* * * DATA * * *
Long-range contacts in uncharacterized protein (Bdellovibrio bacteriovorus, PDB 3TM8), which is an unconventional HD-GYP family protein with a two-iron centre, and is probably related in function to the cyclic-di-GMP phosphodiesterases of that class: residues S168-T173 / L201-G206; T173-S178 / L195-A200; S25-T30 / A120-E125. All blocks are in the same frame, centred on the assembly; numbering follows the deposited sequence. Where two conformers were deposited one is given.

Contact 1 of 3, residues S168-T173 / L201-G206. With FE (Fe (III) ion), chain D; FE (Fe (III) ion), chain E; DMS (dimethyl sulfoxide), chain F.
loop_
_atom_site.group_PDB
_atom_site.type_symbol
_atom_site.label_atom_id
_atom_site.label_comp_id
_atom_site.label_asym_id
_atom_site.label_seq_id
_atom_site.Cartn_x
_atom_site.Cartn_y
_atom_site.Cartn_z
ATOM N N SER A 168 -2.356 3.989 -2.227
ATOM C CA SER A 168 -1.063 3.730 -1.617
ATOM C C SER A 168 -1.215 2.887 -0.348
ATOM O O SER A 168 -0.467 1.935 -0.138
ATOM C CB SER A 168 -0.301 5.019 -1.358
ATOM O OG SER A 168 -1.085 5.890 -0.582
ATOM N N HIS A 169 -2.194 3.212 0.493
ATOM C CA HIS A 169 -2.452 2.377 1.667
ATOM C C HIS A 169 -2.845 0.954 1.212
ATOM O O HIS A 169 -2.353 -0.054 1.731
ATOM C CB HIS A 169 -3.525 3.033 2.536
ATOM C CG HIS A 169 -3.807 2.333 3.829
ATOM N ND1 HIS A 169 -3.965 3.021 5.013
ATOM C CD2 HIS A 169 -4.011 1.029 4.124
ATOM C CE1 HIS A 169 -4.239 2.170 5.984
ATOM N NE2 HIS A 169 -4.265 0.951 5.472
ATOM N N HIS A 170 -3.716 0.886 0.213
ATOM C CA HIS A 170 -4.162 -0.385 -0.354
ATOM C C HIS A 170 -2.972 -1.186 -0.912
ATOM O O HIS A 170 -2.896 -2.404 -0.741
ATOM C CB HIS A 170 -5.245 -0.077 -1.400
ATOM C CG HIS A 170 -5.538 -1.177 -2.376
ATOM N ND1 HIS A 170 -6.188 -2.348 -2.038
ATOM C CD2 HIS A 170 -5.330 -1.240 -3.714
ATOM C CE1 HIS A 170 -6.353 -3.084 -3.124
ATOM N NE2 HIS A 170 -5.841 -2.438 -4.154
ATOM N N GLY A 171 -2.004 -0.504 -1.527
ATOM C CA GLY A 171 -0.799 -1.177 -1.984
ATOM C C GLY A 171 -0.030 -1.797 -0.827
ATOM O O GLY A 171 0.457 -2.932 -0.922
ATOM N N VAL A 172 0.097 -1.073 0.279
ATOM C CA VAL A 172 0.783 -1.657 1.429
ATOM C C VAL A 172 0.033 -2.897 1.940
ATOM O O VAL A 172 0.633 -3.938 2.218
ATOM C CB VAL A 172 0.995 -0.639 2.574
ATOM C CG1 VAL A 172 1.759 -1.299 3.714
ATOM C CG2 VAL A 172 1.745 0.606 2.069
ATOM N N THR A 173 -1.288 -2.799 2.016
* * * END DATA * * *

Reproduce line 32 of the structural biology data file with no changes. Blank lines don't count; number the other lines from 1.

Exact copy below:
ATOM O O HIS A 170 -2.896 -2.404 -0.741